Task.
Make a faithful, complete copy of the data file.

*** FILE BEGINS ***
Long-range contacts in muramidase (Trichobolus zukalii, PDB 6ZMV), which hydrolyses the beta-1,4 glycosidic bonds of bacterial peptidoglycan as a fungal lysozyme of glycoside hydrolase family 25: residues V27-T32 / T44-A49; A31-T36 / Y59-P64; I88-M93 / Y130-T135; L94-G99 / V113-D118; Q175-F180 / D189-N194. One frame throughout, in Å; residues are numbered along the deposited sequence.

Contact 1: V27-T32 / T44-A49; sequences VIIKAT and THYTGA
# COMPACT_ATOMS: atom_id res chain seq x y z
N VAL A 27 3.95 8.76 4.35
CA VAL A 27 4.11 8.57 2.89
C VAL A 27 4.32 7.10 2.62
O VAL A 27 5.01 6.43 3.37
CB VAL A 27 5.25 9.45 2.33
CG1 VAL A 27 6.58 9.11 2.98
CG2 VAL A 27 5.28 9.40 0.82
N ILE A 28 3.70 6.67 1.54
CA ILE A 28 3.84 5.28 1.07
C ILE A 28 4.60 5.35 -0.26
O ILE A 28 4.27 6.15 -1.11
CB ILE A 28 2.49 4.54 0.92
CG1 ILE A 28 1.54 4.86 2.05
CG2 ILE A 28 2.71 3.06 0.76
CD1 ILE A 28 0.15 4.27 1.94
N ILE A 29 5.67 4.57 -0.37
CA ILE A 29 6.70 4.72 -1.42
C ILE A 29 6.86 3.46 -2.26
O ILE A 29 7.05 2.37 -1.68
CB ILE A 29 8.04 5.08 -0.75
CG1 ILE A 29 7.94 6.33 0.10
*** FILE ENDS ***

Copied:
Long-range contacts in muramidase (Trichobolus zukalii, PDB 6ZMV), which hydrolyses the beta-1,4 glycosidic bonds of bacterial peptidoglycan as a fungal lysozyme of glycoside hydrolase family 25: residues V27-T32 / T44-A49; A31-T36 / Y59-P64; I88-M93 / Y130-T135; L94-G99 / V113-D118; Q175-F180 / D189-N194. One frame throughout, in Å; residues are numbered along the deposited sequence.

Contact 1: V27-T32 / T44-A49; sequences VIIKAT and THYTGA
# COMPACT_ATOMS: atom_id res chain seq x y z
N VAL A 27 3.95 8.76 4.35
CA VAL A 27 4.11 8.57 2.89
C VAL A 27 4.32 7.10 2.62
O VAL A 27 5.01 6.43 3.37
CB VAL A 27 5.25 9.45 2.33
CG1 VAL A 27 6.58 9.11 2.98
CG2 VAL A 27 5.28 9.40 0.82
N ILE A 28 3.70 6.67 1.54
CA ILE A 28 3.84 5.28 1.07
C ILE A 28 4.60 5.35 -0.26
O ILE A 28 4.27 6.15 -1.11
CB ILE A 28 2.49 4.54 0.92
CG1 ILE A 28 1.54 4.86 2.05
CG2 ILE A 28 2.71 3.06 0.76
CD1 ILE A 28 0.15 4.27 1.94
N ILE A 29 5.67 4.57 -0.37
CA ILE A 29 6.70 4.72 -1.42
C ILE A 29 6.86 3.46 -2.26
O ILE A 29 7.05 2.37 -1.68
CB ILE A 29 8.04 5.08 -0.75
CG1 ILE A 29 7.94 6.33 0.10